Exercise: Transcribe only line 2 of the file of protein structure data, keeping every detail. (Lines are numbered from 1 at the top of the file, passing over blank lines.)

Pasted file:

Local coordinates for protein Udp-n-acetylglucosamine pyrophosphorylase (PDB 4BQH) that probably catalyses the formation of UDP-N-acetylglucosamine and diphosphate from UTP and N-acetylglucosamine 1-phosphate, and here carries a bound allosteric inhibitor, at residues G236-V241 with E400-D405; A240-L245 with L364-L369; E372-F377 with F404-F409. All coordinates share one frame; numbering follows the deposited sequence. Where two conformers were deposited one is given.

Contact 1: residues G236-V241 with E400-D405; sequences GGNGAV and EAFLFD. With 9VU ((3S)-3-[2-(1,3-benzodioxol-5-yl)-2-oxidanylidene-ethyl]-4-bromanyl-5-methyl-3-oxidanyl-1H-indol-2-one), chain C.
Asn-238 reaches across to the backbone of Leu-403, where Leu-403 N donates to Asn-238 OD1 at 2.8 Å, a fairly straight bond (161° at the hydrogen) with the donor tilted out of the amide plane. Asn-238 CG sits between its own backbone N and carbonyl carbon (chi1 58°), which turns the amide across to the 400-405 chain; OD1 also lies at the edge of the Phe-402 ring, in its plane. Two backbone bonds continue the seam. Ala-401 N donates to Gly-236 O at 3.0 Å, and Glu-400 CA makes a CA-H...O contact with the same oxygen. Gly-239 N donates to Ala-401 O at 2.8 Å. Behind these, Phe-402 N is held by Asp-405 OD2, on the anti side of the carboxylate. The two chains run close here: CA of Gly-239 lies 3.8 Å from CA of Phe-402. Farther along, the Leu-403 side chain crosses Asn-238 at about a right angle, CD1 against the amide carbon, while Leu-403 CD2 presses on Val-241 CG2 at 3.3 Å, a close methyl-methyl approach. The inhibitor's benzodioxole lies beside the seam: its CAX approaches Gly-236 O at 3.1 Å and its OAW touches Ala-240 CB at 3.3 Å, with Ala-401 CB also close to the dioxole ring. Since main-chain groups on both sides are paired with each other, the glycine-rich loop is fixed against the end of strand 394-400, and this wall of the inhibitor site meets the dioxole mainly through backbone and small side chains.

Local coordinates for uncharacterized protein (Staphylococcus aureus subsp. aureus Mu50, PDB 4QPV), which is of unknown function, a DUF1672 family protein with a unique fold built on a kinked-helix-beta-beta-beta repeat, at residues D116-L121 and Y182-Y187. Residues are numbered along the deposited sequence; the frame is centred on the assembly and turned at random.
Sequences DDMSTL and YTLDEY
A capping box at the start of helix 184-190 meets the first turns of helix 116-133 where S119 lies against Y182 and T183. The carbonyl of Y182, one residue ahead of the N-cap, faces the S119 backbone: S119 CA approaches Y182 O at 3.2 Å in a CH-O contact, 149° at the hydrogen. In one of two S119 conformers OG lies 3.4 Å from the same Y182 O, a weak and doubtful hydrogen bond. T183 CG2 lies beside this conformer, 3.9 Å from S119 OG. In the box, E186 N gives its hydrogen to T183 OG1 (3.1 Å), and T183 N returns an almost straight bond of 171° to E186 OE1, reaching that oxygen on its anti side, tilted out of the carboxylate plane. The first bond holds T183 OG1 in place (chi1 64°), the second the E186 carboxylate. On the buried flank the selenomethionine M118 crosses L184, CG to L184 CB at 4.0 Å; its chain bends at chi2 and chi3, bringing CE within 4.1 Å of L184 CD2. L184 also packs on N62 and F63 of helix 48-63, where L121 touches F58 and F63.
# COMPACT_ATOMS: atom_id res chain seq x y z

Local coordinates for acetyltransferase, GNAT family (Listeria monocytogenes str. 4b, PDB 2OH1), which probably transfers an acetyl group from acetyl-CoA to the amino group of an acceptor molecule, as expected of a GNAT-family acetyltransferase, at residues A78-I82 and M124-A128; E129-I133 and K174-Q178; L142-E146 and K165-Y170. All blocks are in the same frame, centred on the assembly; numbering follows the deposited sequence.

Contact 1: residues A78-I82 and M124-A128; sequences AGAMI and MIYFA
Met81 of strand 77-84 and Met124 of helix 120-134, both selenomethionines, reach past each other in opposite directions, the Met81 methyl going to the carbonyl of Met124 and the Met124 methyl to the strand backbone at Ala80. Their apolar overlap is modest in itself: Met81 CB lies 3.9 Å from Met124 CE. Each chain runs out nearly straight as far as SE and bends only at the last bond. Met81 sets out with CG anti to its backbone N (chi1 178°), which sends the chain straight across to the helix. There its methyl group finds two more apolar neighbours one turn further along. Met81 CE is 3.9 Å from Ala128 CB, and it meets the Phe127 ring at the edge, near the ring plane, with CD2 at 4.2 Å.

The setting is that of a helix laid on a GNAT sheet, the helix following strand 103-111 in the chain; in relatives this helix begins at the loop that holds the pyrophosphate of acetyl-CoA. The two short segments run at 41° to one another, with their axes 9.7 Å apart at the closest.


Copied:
Contact 1: residues G236-V241 with E400-D405; sequences GGNGAV and EAFLFD. With 9VU ((3S)-3-[2-(1,3-benzodioxol-5-yl)-2-oxidanylidene-ethyl]-4-bromanyl-5-methyl-3-oxidanyl-1H-indol-2-one), chain C.